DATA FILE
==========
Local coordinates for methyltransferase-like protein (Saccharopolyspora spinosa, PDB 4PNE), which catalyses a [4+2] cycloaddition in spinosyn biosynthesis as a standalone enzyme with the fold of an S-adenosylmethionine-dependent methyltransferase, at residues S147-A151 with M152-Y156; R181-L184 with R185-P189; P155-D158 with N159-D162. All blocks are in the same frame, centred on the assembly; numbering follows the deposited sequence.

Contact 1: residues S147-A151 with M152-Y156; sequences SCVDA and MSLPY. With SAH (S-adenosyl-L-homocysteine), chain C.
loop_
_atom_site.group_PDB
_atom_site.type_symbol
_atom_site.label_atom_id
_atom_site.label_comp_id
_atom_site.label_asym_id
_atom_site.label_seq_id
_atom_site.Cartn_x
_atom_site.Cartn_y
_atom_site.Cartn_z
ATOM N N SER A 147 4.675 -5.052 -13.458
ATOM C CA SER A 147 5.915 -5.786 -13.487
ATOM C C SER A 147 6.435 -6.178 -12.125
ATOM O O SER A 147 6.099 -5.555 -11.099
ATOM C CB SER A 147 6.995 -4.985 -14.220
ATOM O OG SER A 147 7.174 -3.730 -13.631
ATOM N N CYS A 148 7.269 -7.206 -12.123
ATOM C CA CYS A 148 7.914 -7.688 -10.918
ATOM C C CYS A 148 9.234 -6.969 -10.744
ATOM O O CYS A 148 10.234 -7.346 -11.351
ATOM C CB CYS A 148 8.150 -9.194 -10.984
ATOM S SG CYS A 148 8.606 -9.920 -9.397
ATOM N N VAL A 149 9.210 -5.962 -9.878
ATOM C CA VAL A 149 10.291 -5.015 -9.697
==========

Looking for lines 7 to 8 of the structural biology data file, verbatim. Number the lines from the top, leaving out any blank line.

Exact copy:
_atom_site.label_comp_id
_atom_site.label_asym_id